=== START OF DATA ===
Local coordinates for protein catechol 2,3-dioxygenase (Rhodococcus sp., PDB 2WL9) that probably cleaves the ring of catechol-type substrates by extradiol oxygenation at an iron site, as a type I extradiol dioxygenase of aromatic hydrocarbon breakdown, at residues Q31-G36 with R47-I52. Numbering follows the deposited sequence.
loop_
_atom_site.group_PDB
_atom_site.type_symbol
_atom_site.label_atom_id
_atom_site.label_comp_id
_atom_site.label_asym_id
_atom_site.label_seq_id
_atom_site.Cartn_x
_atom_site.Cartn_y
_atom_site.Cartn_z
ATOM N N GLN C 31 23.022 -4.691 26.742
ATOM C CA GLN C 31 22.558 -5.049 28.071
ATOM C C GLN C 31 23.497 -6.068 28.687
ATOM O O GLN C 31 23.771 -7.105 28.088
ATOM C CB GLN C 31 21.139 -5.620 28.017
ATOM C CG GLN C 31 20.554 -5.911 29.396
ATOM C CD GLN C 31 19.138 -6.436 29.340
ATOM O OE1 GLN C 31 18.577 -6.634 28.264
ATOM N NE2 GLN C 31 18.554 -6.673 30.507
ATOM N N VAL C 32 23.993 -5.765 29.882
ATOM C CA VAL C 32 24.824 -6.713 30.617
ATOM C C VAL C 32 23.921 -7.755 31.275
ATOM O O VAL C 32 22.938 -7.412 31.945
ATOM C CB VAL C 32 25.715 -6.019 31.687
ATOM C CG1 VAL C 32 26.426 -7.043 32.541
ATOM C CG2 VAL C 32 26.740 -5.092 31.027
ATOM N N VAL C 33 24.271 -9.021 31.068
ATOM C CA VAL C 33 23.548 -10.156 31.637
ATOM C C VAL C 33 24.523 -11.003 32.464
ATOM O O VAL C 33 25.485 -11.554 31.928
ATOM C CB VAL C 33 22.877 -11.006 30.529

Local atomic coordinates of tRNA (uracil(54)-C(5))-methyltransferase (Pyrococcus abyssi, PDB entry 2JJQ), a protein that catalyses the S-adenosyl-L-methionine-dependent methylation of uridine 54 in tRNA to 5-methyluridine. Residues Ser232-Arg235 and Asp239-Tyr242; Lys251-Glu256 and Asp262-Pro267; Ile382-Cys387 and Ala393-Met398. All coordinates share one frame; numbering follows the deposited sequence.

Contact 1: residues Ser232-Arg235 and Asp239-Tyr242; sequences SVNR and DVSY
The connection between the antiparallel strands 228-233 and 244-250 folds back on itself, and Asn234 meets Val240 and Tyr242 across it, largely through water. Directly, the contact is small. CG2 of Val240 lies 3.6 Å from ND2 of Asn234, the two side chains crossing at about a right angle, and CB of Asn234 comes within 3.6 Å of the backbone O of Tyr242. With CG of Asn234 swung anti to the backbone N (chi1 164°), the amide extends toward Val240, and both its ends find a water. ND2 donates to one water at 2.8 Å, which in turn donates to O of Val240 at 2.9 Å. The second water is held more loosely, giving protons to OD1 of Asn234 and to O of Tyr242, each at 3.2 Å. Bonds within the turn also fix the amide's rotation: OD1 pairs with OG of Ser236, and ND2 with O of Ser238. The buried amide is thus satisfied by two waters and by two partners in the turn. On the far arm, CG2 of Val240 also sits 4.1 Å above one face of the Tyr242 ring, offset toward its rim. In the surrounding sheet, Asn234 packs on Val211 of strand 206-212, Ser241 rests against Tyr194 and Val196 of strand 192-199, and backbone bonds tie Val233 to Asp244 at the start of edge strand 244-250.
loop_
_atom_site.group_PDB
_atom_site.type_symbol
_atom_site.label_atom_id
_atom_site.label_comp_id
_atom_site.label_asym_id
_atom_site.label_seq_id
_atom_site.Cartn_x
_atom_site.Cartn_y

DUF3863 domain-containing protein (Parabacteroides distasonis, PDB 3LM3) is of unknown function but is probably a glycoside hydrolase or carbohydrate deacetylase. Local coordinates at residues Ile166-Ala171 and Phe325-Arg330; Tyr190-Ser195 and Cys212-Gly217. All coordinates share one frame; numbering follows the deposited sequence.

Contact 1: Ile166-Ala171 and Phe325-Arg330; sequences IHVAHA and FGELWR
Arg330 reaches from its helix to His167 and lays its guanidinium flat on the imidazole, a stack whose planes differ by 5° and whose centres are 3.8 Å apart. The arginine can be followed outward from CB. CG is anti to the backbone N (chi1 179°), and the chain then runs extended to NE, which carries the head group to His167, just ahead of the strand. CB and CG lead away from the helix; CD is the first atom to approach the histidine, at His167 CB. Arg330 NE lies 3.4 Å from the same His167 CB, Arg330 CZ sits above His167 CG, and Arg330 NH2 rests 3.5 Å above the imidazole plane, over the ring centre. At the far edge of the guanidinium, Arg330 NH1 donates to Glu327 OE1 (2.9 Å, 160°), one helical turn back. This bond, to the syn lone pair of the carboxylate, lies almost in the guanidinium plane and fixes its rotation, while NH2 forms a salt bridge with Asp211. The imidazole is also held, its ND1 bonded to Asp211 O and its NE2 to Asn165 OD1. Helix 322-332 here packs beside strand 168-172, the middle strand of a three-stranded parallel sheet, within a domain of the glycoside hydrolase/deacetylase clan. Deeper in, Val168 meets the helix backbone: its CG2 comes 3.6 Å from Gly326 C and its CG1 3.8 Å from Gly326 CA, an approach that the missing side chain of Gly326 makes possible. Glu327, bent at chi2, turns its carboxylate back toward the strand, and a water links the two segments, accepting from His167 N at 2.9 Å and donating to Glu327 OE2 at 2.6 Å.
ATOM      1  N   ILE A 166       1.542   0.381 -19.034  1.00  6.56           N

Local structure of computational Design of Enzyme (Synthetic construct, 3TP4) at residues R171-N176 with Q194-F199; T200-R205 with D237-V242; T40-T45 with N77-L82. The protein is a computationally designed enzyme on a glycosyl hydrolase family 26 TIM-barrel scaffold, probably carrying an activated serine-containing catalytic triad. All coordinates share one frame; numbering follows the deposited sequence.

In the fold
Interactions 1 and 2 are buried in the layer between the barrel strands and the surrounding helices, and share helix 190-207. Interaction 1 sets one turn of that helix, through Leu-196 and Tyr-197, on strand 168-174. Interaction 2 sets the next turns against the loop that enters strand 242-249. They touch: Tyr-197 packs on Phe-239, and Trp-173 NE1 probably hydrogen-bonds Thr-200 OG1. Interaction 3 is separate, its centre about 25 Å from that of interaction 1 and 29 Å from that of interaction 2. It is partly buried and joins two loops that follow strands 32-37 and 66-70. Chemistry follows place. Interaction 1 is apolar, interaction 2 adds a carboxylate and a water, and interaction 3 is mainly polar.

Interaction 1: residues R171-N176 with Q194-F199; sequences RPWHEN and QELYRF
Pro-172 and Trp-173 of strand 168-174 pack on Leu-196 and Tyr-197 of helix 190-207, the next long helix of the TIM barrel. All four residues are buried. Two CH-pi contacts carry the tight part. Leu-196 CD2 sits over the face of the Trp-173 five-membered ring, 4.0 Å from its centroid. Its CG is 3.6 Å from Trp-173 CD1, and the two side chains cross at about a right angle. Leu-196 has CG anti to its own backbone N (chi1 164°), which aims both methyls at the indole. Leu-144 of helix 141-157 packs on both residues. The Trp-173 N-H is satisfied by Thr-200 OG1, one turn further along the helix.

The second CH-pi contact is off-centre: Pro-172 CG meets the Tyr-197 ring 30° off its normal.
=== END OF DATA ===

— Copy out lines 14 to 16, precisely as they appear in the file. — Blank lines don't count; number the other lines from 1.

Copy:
ATOM C C GLN C 31 23.497 -6.068 28.687
ATOM O O GLN C 31 23.771 -7.105 28.088
ATOM C CB GLN C 31 21.139 -5.620 28.017